In praise of the absolute Danish-Norwegian monarchy, it must be said that the legal certainty of the citizen was generally greater than elsewhere in Europe in the century. XVIII. The judicial and administrative judiciary was improved with the introduction of a compulsory law degree as a necessary condition to aspire to it.

In paragraph 94 of the new Norwegian liberal statute of 1814 there was the following provision: “A new civil and penal code will be promulgated, in the first, or if this is not possible, in the second ordinary legislature of the Storting”. Of course the national assembly was under the influence of the many modifications made in several countries after the Napoleon code. However, it was soon seen that it was impossible to arrive at a codification in this sense in Norway, and until now a unified civil code has not been made. Norway had the new penal code foreseen by the statute, only in 1842; it was later modified somewhat, and eventually replaced with the new penal code of 22 May 1902. A consolidated text on criminal procedure was also promulgated on 1 July 1887,

With the law of 1 August 1821 the hereditary nobility was abolished in Norway, so that all descendants from noble families, born after that date, lost the right to all titles, privileges and prerogatives. In the nineteenth century and in the beginning of the twentieth century, without having, as we have already said, a new unified civil code, civil legislation was fully or partially reformed and modernized, and special laws were issued on different matters. Among the most important are: the succession law of July 31, 1854, which must be considered an eminent legislative work, inspired by Austrian law; the Maritime Law of March 24, 1860, later replaced by the Law of July 20, 1893, and the Seafarers Act of February 16, 1923; the Bankruptcy and Bankruptcy Proceedings Act of 6 June 1863, with new supplementary laws of May 6, 1899. On May 7, 1880 an excellent bill of exchange was enacted in collaboration with Denmark and Sweden. All these latter laws were slightly modified in 1932 to bring them into line with the new international convention. On 13 August 1915, a single text on civil procedure was also promulgated. Finally, we must remember the law of May 31, 1918 on obligations, mandates and vitiated acts of will: the most important Norwegian law concerning the law of obligations and contracts in general.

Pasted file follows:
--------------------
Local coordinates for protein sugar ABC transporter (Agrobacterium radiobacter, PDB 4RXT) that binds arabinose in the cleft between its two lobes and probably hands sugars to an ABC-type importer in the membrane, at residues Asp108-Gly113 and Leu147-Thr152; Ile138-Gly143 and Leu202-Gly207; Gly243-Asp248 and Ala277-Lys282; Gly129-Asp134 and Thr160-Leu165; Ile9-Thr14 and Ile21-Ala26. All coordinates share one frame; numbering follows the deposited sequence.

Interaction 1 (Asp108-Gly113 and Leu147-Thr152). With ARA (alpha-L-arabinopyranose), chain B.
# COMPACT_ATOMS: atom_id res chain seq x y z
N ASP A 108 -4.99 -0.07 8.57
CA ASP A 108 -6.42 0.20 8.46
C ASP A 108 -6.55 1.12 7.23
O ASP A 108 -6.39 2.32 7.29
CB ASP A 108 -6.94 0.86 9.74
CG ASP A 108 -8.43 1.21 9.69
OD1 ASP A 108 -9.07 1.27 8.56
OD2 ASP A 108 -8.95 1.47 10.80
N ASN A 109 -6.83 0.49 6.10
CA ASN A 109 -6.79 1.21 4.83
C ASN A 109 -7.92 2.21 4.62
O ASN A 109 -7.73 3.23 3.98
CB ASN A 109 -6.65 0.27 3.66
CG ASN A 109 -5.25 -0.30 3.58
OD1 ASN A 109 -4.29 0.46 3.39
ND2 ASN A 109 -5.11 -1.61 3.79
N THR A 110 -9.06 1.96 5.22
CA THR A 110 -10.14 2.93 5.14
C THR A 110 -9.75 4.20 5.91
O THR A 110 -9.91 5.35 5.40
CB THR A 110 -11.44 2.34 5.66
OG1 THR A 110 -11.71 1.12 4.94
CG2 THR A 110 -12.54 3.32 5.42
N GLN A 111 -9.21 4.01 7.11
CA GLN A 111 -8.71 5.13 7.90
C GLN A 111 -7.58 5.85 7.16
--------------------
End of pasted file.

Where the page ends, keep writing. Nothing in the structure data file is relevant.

The sec. XIX was a golden century for Norway both in the field of legal science and in that of history and poetry. Among the major names in the science of law are AM Schweigaard, whose major works are: Kommentar over den norske kriminallov (Commentary on the Norwegian penal law; 1842) and Den norske proces (vols. 3, 1849-1871); also Fredrik Stang, with the work Norges Konstitutionelle Ret (Norwegian constitutional law), 1833, Th. Aschehoug with the work Norges nuværende Statsforfatning (The Norwegian constitution), vols. 3, 1875-1885; Br. Brandt, with the work Forelæsninger over den norske Rets Historie (Lectures on the History of Norwegian Law), 1880 and 1883; GF Hallager and LMB Aubert, who wrote important works on the law of obligations; He had Hertzberg with his Glossarium til Norges Gamle Love (Glossary of Ancient Norwegian Laws), 1895. A series of works concerns the history of law: like those of GF Hæigrup, whose great activity has left traces in almost all fields of legal science, and finally that of B. Getz, especially known for his works on procedure, criminal law and criminal procedure. These last two writers have made in-depth studies on modern Italian criminal law. To remember: B. Morgenstjerne, Lærebok i den norske forfatningsret (Course on Norwegian Constitutional Law), 1900; 2nd ed., 1909; and OLS Platou, Norsk Arveret (Norwegian law of succession), Norsk Sjøret (Norwegian maritime law), and others.

Norway Law Part II